Wilmer Souder was an everyday farm boy from southern Indiana. He went to college and earned his Ph.D. In 1916.  He then went to work at the National Bureau of Standards (now known as NIST).

Historically Souder is known for his work on materials used for dental fillings. When he’s mentioned in NIST historical records he’s described as the founder of the dental materials research program. His biography however also contains a seemingly random anecdote noting he was involved in investigating the murder and kidnapping of the Lindbergh baby, son of famed aviator Charles Lindbergh.

Turns out that in addition to being an expert on dental fillings Wilmer Souder moonlighted as a sought-after forensic expert in handwriting analysis, typewriting analysis, and ballistics. His expertise and influence effected more than 800 cases throughout his career. Prior to the uncovering of his journals he was known to history only as Detective X.

How Souder came to be involved in forensic is not clear however at some point a request was made to develop a systematic way to do handwriting and typewriter analysis. Souder, whose specialty was taking exacting measurements and making precise comparisons, joined the project.

The nine notebooks found in the basement at NIST showed that during his career Souder was requested to lend his expertise to a variety of cases brought to the bureau by the Post Office, the Department of the Treasury, and various other government bodies. In addition to appearing in court as an expert witness, he helped pioneer some techniques still used in modern American Forensics.

He developed a method of projectile analysis in which he used a recent invention, the microscope, to compare expended bullets to see if they were fired from the same weapon. He advised the founder of the FBI’s forensic lab on policy and protocol. When he analyzed handwriting from ransom notes during the Lindbergh case he matched them to Bruno Hauptmann, who was eventually convicted and executed for the crime.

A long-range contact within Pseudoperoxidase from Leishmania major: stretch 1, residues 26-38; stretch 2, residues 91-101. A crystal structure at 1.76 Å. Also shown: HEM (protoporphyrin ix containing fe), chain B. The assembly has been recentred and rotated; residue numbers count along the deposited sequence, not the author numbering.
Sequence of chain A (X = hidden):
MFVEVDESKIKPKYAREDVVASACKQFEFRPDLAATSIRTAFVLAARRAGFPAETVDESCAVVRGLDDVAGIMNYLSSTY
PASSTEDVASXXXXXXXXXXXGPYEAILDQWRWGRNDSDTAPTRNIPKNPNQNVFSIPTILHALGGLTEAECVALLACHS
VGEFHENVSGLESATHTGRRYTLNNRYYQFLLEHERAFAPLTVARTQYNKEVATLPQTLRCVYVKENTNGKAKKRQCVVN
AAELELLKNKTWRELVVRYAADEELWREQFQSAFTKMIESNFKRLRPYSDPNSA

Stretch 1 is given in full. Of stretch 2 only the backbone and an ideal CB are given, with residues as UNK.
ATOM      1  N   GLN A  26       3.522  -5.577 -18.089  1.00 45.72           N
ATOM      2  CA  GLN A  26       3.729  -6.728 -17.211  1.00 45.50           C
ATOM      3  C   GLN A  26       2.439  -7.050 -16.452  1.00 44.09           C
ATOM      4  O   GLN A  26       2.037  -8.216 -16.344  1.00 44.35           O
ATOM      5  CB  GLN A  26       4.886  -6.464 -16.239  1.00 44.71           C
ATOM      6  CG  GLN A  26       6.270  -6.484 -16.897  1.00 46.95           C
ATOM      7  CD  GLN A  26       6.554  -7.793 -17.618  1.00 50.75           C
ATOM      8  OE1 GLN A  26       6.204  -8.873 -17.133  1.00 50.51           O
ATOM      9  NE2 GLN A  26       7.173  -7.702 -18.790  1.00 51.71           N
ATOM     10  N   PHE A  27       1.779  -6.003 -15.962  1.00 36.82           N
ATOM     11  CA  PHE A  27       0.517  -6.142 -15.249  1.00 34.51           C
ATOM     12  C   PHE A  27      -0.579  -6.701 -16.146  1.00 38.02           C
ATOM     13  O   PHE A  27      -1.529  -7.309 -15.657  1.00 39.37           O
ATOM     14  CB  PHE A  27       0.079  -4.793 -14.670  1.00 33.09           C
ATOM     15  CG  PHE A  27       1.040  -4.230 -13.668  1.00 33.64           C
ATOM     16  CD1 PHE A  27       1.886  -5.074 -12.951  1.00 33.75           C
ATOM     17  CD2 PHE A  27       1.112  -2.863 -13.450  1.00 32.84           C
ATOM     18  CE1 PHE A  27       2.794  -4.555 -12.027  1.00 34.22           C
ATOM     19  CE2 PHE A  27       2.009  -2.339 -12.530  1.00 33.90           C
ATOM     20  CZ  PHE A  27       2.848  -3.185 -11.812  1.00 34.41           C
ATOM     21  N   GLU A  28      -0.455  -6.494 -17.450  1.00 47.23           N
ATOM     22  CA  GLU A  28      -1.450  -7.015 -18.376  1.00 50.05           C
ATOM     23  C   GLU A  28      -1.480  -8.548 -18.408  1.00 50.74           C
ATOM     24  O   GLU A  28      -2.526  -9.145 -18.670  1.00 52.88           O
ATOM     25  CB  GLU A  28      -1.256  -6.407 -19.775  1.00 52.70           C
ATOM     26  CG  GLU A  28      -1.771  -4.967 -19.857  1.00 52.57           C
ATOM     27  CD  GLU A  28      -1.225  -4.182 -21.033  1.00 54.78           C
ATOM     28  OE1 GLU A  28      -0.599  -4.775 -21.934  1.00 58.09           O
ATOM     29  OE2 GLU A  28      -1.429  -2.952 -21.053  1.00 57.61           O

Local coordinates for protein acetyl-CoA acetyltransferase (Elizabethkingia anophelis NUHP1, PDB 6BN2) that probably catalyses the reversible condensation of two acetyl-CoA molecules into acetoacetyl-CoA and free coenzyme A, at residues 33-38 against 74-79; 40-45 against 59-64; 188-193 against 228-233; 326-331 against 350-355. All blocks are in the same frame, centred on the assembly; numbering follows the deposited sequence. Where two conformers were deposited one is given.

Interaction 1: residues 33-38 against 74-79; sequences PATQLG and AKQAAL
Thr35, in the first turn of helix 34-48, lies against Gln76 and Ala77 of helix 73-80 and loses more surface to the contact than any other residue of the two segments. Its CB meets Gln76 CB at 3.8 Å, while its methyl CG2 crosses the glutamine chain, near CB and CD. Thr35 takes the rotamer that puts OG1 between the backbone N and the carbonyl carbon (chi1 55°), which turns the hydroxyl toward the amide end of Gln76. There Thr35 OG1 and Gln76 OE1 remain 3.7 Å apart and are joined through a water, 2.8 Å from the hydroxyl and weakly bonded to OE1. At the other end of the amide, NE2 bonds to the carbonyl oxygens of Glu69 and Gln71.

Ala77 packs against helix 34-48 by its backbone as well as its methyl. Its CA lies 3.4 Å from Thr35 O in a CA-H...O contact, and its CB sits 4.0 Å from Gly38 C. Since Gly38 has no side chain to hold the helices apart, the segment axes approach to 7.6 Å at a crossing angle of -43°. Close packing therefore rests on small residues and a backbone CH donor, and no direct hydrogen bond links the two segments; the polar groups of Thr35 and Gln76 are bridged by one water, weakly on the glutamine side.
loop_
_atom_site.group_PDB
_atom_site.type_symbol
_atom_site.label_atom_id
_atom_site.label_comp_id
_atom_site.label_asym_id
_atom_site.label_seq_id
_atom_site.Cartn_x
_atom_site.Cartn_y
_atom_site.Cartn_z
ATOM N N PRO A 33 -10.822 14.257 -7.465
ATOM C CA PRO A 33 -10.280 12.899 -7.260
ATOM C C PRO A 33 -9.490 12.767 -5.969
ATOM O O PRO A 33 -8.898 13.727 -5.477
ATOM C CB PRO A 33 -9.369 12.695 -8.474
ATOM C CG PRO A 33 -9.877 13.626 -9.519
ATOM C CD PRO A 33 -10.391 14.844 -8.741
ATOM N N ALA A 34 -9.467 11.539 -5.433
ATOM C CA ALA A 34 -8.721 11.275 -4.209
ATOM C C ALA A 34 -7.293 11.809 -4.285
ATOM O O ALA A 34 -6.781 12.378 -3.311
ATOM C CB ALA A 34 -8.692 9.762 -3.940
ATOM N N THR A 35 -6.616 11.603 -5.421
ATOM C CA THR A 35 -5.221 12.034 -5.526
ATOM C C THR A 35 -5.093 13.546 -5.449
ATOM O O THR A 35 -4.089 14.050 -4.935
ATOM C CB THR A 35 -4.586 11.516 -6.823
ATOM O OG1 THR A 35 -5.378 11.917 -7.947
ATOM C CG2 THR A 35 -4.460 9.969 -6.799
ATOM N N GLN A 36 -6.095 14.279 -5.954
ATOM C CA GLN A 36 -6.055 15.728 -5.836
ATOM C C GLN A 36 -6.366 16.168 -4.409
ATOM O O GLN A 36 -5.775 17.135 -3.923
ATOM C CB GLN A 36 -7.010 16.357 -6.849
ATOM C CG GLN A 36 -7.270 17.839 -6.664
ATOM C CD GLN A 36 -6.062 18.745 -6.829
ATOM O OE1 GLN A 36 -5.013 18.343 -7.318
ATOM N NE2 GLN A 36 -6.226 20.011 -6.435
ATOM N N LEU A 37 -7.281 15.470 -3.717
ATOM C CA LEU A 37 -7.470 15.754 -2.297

Souder brought the scientific method and statistics to law enforcement, a profession that was more art than science during that early era. The head of the New York Police Department at the time is reported to have said of Souder that he was, “the most outstanding expert [in forensics] on the continent in the last one hundred years.”

Somehow Souder’s work was lost to history, and Souder himself may have had a hand in that. While he actively published his dental work. Souder tended to downplay his work in the field of criminalistics. Some believe Souder feared criminals learning too much from his methods, or seeking him out for retribution. Souder had a wife and daughter, it’s understandable that he would not want his prosecutorial work to follow him home.

When Souder retired none of his contemporaries at NIST continued in the field of forensic research and eventually the agencies link, and Souder’s, to forensics was lost.

What a great story. One of those rare nuggets from history where an unsung hero finally gets the recognition he deserves. Kind of has a Sherlock Holmes vibe to it. And how cool would it have been to have the nickname “Detective X”?

Maybe I need to venture into the historical nonfiction genre for my next project.

John Stamp Author Page

References:
Greenwood, Veronique. “Secret Crime-Fighter Revealed to Be 1930s Physicist,” National Geographic, March 17, 2017. http://news.nationalgeographic.com/20…